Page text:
Stay here: Holiday Inn Express (866-315-6182; suburbaninns.com) has a large indoor pool, outdoor spa, sports court and oversize rooms, starting at $120 a night. Country Inn By Carlson is a hit with families, thanks to its free continental breakfast, indoor pool, reasonable rates and location next to Nelis' Dutch Village (888-201-1746; countryinns.com/hollandmi). Rooms start at $89.
For more information Holland Convention and Visitors Bureau (800-506-1299; holland.org)
Amish Country: Lancaster, Pennsylvania
Picturesque farms dot the countryside and horse and buggies clip-clop along back roads in Lancaster County, home of America's oldest Amish settlement.
Start here: Tour the Amish Farm and House and watch demonstrations of quilting and blacksmithing. The multimedia presentation at the Amish Experience explores the tough choices faced by Amish teenagers. Stop at a local shop to sample the baked goods.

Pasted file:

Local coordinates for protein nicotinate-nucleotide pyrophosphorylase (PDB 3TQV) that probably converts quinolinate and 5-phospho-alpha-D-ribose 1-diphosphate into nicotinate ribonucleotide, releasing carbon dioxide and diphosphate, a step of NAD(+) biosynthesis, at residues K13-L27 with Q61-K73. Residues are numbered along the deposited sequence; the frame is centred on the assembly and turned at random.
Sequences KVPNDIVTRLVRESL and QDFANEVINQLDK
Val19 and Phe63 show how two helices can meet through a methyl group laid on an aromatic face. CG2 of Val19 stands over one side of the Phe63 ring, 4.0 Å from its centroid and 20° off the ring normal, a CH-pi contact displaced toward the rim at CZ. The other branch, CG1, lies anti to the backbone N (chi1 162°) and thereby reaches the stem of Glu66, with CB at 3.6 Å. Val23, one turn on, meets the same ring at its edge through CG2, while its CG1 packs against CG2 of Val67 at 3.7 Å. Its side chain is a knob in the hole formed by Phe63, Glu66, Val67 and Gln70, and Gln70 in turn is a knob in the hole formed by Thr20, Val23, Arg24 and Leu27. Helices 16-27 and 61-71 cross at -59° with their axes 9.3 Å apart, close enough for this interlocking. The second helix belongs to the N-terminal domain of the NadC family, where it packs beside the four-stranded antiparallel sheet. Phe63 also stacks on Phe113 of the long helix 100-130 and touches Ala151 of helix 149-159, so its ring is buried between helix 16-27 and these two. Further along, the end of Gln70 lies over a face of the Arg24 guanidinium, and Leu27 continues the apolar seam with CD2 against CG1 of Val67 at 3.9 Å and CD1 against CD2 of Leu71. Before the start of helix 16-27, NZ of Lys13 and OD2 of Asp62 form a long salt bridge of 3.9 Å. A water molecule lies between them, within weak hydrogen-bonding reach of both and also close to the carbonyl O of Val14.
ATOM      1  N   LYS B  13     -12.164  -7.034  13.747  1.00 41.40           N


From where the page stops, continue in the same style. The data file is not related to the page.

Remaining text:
Ethnic flavor: Pick from traditional Lancaster County recipes like ham loaf, brown butter noodles, fresh veggies and chow chow at the Bird-in-the-Hand Family Restaurant and Smorgasbord.
More to explore: The back roads are perfect for pedaling; rent bikes and ask for a map of suggested routes. Head to nearby Gifford Pinchot State Park to paddle the 340-acre lake or hike shoreline trails.
Stay here: Willow Valley Resort (800-444-1714; willowvalley.com) has two pools and suites, starting at $119. Or milk cows at Verdant View Farm B&B (888-321-8119; verdantview.com). Rooms from $73.
For more information Pennsylvania Dutch Convention and Visitors Bureau (800-PA-DUTCH; padutchcountry.com)
German Town: Fredericksburg, Texas
Fredericksburg's Main Street area is listed in the National Register of Historic Places for its mid-19th-century German-style buildings and church steeples. The neighborhood also features some of the town's legendary "Sunday houses," where pioneers and farmers stayed overnight when they came into town to sell produce and attend church. Visit in the fall for Oktoberfest-a celebration of all things German.